A Seminar Addresses the Subtle Cultural Currents That Can Act to
Squelch Free Speech
by Jacqueline Frost
To check the pulse of the First Amendment, a Boalt Hall law professor will convene a diverse group of philosophers, lawyers, political scientists and anthropologists later this month at a seminar on censorship.
"We have seen more censorship from both the left and the right," said Robert Post, constitutional law scholar and professor of law.
"This seminar examines everything from Mapplethorpe to hate speech."
Called "Censorship and Silencing: Practices of Cultural Regulation," the seminar Dec. 15 and 16 in Santa Monica is the culmination of a year-long series of conferences.
Sponsored by the American Academy of Arts and Sciences, the Getty Center for the History of Art and the Humanities, and the UC Humanities Research Institute, the lectures were held at numerous universities throughout California. Post praised the collaboration, calling it a unique joint venture between the organizations.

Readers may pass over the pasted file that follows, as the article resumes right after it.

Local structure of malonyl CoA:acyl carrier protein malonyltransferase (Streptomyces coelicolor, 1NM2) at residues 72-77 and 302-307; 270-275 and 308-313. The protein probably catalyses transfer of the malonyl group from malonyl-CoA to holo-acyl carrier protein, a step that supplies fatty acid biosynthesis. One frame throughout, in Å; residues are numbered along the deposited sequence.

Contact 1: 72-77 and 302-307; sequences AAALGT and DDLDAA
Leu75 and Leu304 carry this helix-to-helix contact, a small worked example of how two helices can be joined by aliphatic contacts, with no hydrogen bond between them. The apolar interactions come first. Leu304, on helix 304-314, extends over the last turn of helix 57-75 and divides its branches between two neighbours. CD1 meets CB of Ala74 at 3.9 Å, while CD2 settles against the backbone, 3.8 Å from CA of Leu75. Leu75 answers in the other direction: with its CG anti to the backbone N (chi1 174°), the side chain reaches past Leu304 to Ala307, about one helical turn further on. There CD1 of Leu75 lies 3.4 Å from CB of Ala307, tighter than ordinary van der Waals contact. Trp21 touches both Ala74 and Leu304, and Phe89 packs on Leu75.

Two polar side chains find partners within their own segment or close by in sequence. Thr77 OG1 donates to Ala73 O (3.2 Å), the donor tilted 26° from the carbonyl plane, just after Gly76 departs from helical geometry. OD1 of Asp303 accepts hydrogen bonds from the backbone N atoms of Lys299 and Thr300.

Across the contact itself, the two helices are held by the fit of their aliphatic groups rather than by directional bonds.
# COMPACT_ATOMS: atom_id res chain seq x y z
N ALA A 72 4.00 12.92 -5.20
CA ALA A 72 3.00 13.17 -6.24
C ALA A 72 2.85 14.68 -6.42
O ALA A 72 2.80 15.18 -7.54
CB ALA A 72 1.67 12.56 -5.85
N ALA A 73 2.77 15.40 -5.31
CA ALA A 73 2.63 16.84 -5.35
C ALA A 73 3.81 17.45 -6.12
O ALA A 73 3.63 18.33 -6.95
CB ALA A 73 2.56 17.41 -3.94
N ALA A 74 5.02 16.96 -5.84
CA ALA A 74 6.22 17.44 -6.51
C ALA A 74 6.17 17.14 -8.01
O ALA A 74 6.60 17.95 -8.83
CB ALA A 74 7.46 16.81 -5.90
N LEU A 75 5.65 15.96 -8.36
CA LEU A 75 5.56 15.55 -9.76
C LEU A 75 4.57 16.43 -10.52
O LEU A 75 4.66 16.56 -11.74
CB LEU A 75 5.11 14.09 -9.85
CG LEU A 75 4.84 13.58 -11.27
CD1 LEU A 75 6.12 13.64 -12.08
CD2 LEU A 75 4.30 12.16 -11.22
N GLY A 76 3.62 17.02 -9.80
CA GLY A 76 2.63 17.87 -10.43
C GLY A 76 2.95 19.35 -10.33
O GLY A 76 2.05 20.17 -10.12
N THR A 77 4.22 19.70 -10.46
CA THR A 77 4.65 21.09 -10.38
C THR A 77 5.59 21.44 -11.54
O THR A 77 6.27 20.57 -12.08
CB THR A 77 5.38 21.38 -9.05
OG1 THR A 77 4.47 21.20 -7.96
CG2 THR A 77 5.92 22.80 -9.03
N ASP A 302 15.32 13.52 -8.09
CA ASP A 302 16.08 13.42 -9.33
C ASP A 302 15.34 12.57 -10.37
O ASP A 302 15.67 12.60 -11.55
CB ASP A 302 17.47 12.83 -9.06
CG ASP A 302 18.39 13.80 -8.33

The project was aimed at re-examining the "history, justification, and practices of traditional state censorship," and exploring the impact of more complex forms of repression known as "silencing."
Silencing occurs when speech is repressed by mechanisms other than the state.
For example, market pressures can determine which movies get made or which books published and thus can "silence" marginal or unpopular perspectives.
Recently claims have been made that hostile environments filled with "hate" speech and pornography can "silence" the voices of women and minorities.
In such circumstances it is argued that some speech must be repressed to liberate other forms of speech. The seminar will analyze how First Amendment rights should be configured in such situations.
Post said that participants, who include Professor Judith Butler from Berkeley's rhetoric department, will represent the spectrum of political beliefs and will cover a range of issues.
Case studies for examination will range from censorship in Elizabethan England and in contemporary Algeria, decisions to fund or not to fund research on possible links between genetics and crime, and legal efforts throughout the world to criminalize denials of the Holocaust.